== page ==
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Alabama football coach Nick Saban went on a lengthy rant against Texas A&M and accused the Aggies of buying players via name, image and likeness (NIL) deals.
Saban, who has liked the emergence of NIL deals and the increased use of the transfer portal to free agency, spoke Wednesday night at a conference in Birmingham and took issue with how Texas A&M was able to attain the No. 1 recruiting class in 2022.
“I know the consequence is going to be difficult for the people who are spending tons of money to get players,” Saban said, via AL.com. “You read about it, you know who they are. We were second in recruiting last year. A&M was first. A&M bought every player on their team. Made a deal for name, image and likeness.
“We didn’t buy one player. Aight? But I don’t know if we’re going to be able to sustain that in the future, because more and more people are doing it. It’s tough.”
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Jimbo Fisher said in May there had to be “rules and guardrails” when it came to NIL, according to The Eagle. He added “uniform rules, laws and everything that goes with it” should be in place. He denied, however, NIL impacted his players.
Saban accused smaller schools of making big money deals for players. He accused Jackson State of paying a player $1 million to come to the school, referencing Travis Hunter flipping his commitment to the school from Florida State. Tigers head coach Deion Sanders denied that notion.
“We have a rule right now that said you cannot use name, image and likeness to entice a player to come to your school. Hell, read about it in the paper,” Saban said. “I mean, Jackson State paid a guy a million dollars last year that was a really good Division I player to come to school. It was in the paper and they bragged about it. Nobody did anything about it.”
Saban made clear he has no problem with players being able to make money via NIL deals but had issues with how schools are allegedly exploiting the current system. He said the NCAA can’t enforce their rules “because it’s not against the law.”
DEION SANDERS ON WHY THE NCAA HAS A ‘LITTLE PROBLEM’ WITH SPATE OF NIL DEALS
The legendary college football coach said recruits in Alabama won’t commit to the Crimson Tide unless they match or beat whatever they’re getting from other schools. He said creating and using collectives funded by boosters wasn’t what NIL was supposed to be.
“The thing that I fear is at some point in time, they’re just going to say, ‘We’re going to have to pay players. If we start paying players, we’re going to have to eliminate sports,'” Saban added. “This is all bad for college sports. I mean, we probably have 450 people on scholarship at Alabama, whether they’re women’s tennis players, softball players, golfers, baseball players — non-revenue sports that have, for years and years and years been able to create a better life for themselves because they’ve been able to get scholarships and participate in college athletics.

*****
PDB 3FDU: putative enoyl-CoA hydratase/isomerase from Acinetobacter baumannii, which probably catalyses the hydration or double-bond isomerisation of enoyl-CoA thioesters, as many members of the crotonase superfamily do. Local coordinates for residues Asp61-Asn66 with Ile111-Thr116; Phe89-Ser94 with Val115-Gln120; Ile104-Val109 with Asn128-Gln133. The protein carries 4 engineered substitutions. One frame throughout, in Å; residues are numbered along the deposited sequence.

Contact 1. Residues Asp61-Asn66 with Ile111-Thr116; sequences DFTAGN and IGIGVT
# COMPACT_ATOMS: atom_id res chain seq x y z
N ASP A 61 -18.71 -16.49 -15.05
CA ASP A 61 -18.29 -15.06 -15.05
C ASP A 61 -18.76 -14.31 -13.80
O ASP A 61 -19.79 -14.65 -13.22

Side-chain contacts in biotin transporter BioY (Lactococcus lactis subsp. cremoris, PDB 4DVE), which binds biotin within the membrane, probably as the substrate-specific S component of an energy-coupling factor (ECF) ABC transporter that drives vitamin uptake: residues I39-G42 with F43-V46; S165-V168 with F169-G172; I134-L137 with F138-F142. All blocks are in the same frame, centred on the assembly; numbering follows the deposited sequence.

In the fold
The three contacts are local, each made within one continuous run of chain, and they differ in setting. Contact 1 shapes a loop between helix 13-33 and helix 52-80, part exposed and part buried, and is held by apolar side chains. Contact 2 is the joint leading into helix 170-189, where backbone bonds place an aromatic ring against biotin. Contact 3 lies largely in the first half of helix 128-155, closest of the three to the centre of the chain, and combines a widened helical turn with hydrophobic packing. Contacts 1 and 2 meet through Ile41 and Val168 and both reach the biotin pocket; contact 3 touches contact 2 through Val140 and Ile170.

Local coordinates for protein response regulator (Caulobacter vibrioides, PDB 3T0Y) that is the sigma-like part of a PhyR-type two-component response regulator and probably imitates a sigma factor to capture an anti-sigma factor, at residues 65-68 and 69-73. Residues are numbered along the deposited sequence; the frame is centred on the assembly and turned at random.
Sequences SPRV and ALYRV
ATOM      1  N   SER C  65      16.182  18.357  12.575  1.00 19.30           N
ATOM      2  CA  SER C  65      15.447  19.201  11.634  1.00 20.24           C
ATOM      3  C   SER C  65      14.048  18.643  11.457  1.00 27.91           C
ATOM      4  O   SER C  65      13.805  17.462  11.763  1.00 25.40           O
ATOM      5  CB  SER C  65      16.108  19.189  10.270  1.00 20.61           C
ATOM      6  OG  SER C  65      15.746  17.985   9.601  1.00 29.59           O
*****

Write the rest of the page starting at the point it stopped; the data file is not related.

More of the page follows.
“That’s what college athletics is supposed to be. It’s not supposed to be something where people come to make money and you make a decision about where you go to school based on how much money you’re going to make. You should make a decision based on where you have the best chance to develop as a person, as a student and as a player, which is what we’ve always tried to major in and we’re going to continue to that. will want to do it.”
Last week, the NCAA’s Division I Board of Directors approved guidance developed by a group of college administrators clarifying the types of NIL payments and booster involvement that should be considered recruiting violations.
“Specifically, the guidance defines as a booster any third-party entity that promotes an athletics program, assists with recruiting or assists with providing benefits to recruits, enrolled student-athletes or their family members,” the NCAA said. “The definition could include ‘collectives’ set up to funnel name, image and likeness deals to prospective student-athletes or enrolled student-athletes who might be considering transferring.”
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The new guidance is effective immediately, but the organization neither changed its rules nor created new ones. The NCAA directed enforcement staff to look for possible violations that may have occurred before May 9, 2022, but to “pursue only those actions that clearly are contrary to the published interim policy, including the most severe violations of recruiting rules or payment for athletics performance .”
The Associated Press contributed to this report.